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Wesleyan Blogs And Wikis
 

Wesleyan Blogs And Wikis

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What are they? How can I use them?

What are they? How can I use them?

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    Wesleyan Blogs And Wikis Wesleyan Blogs And Wikis Presentation Transcript

    • Blogs and Wikis at Wesleyan What are they? How can I use them?
    • Outline
      • What is a blog? What is a wiki?
      • Wesleyan specific blogs and wikis
      • How to get a blog or wiki
      • What can I do with a blog or wiki?
    • What is a blog?
      • “Many blogs provide commentary or news on a particular subject; others function as more personal online diaries…. The ability for readers to leave comments in an interactive format is an important part of many blogs.”
      • http://en.wikipedia.org/wiki/Blog
      • March 2, 2008
    • For example: roth.blogs.wesleyan.edu
    • What is a wiki?
      • Think Wikipedia
      • “A wiki is software that allows users to create, edit, and link web pages easily. Wikis are often used to create collaborative websites and to power community websites.”
      • http://en.wikipedia.org/wiki/Wiki
      • March 2, 2008
    • Technology or Genre?
      • Both blogs and wikis are web-based applications that allow users to create, edit, and organize content in a database.
      • There is a tendency to think of “blogs” in particular as a genre, not entirely without reason. Blogs as a technology are underexploited because of that association.
    • Advantages of being web-based
      • Minimal software requirements
      • You can edit your content from anywhere
      • Centralization facilitates collaboration
      • Browser-based tools work well across platforms
    • Advantages of databases
      • Content can be reorganized for different purposes
      • Separation of content and presentation
    • Content versus Presentation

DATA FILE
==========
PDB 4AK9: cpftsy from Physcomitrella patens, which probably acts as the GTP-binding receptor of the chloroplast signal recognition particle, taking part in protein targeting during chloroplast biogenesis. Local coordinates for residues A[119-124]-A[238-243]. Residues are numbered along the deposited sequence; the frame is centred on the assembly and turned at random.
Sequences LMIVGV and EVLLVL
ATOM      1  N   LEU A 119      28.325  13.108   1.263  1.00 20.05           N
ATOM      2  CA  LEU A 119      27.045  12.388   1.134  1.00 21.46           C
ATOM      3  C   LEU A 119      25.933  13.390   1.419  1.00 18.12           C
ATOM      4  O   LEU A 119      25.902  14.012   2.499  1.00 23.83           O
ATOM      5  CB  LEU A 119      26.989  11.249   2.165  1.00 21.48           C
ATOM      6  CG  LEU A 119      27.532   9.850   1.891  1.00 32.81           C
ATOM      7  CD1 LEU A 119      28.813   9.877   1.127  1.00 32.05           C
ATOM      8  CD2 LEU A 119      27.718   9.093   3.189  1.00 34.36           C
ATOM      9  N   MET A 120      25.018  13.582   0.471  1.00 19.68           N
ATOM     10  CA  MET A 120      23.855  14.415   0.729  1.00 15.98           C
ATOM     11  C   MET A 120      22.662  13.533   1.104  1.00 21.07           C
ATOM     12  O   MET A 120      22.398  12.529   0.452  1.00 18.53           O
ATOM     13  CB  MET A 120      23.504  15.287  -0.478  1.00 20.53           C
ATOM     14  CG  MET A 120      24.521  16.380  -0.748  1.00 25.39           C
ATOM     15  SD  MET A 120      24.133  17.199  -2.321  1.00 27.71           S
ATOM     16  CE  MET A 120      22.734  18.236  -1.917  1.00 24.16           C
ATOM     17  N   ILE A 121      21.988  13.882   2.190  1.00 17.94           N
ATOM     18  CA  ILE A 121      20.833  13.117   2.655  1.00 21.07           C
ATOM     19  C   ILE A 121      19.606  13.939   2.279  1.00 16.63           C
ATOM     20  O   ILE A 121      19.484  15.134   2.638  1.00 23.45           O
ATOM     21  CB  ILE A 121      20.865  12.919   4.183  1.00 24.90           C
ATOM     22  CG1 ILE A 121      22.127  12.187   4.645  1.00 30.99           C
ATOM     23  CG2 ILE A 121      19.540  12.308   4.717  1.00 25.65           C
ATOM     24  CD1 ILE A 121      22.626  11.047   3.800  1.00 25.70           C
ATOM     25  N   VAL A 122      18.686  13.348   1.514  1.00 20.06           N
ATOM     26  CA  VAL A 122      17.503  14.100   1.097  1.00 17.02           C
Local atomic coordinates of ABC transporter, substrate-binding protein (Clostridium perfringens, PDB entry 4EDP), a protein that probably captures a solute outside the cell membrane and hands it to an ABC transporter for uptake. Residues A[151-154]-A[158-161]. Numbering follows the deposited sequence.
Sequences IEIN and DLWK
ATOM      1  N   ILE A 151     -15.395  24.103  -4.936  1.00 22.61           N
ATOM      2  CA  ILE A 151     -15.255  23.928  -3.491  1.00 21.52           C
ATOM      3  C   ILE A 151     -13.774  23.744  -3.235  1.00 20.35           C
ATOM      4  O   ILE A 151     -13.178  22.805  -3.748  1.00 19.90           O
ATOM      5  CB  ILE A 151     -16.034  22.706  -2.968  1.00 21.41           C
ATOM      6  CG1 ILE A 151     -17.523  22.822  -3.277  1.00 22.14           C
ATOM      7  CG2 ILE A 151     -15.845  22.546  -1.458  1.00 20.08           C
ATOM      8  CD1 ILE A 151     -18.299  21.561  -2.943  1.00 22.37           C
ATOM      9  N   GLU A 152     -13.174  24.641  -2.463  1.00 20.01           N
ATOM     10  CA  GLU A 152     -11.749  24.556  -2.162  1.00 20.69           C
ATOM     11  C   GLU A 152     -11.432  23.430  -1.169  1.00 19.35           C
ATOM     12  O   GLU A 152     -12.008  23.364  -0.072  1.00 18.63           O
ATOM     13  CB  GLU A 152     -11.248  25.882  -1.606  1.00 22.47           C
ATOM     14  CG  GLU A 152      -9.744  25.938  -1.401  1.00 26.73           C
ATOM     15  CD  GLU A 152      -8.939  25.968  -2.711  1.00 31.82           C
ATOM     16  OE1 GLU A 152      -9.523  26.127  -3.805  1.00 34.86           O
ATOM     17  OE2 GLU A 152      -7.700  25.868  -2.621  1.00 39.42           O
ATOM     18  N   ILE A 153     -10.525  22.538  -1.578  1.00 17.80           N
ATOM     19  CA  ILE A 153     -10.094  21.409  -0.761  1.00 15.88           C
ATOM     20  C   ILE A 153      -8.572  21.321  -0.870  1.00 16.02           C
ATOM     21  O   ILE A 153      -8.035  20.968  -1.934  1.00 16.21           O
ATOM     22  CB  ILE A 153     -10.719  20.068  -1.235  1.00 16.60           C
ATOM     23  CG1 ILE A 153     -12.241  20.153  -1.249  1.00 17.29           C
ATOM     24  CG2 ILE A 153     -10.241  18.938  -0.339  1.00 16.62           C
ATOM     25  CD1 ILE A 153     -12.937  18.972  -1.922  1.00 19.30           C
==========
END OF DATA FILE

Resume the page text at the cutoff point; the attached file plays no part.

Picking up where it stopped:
• Blogs, wikis, what’s the difference?
      • Information architecture!
      • Blogs typically foreground longitudinal development
      • Wikis lend themselves to cross-sectional view of relationships at a given point in time
    • Complications
      • Both blogs and wikis have various means to allow alternatives to the primary organization.
      • Some blogs have “pages” as well as “posts”
      • Wikis often include “versioning” and links to whatever content has most recently been added.
    • Presentation
      • Wikis often (not always, but often!) look like documentation. They tend to be rather utilitarian.
      • Blogs often allow users to customize many features of the style and layout
    • From our Confluence wiki
    • A customized WordPress blog
    • Wesleyan Blogs and Wikis
      • Confluence (wiki)
      • WordPress (blogs)
      • Blackboard blogs and wikis
      • [Of course there are also a number of free blog hosting services one might use (e.g. blogger.com ). ITS does not officially support any of these, but neither do we contest their existence or utility.  ]
    • BlackBoard Wiki
    • How do I get a Blackboard blog/wiki?
      • Every Blackboard includes a blog tool and a wiki tool. You can ask your (an) ACM for help setting one up.
    • How do I get an independent blog or wiki?
      • There is a button to initiate a request in your employee portfolio.
    • What can I do with a blog/wiki?
      • Administration
      • Enhanced pedagogy
      • Promotion
      • Scholarly communication…
    • Administrative uses
      • Sign up sheets
      • Meeting agendas/minutes
      • Bulletin board
      • “Mailing” list
      • Documentation (policies, etc.)
    • Enhance your pedagogy
      • Collaboration
      • Group projects
      • Rich media
      • Process as well as product
      • Beyond the classroom, beyond the semester
    • Case 1: Sarah Wiliarty’s “Country Pages”
    • Why a country pages wiki?
      • Balance the theoretical with the empirical
      • Balance group depth with class breadth
      • Solve many logistics of group collaboration
      • Emphasize process as well as product
    • Results
      • It was a smash!
      • Transformed class discussions: Put students in role of expert
      • Students learned from each other
      • Helped students prepare for exams
      • Helped students write their papers
      • Students value the mobility of web projects
      • Garnered many positive evaluations
    • The instructor says…
      • “The theoretical material for the course was very challenging. Students were able to grasp it more easily because they could constantly evaluate it against their own empirical knowledge. The course was more successful because of the group projects, and the group projects would not have been feasible without the wiki structure.”
    • Case 2: Eyal Rabinovitch’s “Topics in Gentrification”
    • Case 3: Jamie Cohen-Cole’s “coldwarblog”
    • Promotional uses
      • Individual professional pages
      • Announce events, publications, etc.
    • A customized WordPress theme
    • Scholarly Communication
      • Blogs in particular allow for a new kind of critical (hyper-)textual analysis
      • Text and comments (potentially from multiple readers) can be interwoven so that the multiple strands of a discourse are brought into a coherent unity
    • Case 4: CommentPress